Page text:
I was home in Connecticut this past weekend, and while I was digitally pawing through some old files I came across this, which I’d jotted down a long time ago. It’s been a cold, dark winter right from the get-go, and despite the profound joy of spending time with H and sweet B, I feel fat and slow and old. Essentially redundant. This rediscovered paragraph made me nod and laugh. I remember being that boy.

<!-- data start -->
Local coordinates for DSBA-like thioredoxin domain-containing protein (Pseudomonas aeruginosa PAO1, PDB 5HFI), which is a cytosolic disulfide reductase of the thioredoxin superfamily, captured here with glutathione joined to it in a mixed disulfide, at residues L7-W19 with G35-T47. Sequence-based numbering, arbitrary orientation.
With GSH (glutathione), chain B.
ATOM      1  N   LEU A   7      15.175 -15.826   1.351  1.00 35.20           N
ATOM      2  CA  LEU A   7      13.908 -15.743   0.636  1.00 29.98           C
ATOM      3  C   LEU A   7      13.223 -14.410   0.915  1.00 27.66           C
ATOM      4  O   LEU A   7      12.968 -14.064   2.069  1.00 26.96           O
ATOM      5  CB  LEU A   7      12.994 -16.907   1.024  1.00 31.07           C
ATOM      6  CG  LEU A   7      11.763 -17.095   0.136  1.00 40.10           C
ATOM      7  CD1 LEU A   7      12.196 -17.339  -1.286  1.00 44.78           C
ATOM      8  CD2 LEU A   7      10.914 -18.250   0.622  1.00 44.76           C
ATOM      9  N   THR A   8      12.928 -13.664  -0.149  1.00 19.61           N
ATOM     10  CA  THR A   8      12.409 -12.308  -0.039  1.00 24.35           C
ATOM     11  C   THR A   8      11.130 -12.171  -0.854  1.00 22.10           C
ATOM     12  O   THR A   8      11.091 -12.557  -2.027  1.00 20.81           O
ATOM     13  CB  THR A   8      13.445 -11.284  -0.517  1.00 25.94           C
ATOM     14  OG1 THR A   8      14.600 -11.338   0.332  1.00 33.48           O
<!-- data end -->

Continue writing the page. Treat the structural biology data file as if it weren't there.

I first felt the thrill of assumed risk as a kid stealing second base. It’s 90 feet from the foul-line side of the first base bag to the middle of the second, so safety is only an 88-foot sprint away. With a decent lead it’s under 80. But of course it’s not just a sprint. First, if your lead’s too long, or the pitcher catches you leaning, you’ll get picked off. And once you do break down the base path, the infielders all shout, “He’s going!” and you know there’s an explosion of activity at the plate, with the catcher receiving the pitch, straightening up, and firing the ball toward second. You can see the shortstop and second baseman moving to cover and you can sometimes get a sense of where that throw is headed by watching them, but you’re out there in the middle of no-man’s land, relying on your initial jump, your speed, and the uncontrollable variables of the pitcher’s delivery, the catcher’s handling of it, and the speed and accuracy of his throw. Delicious.

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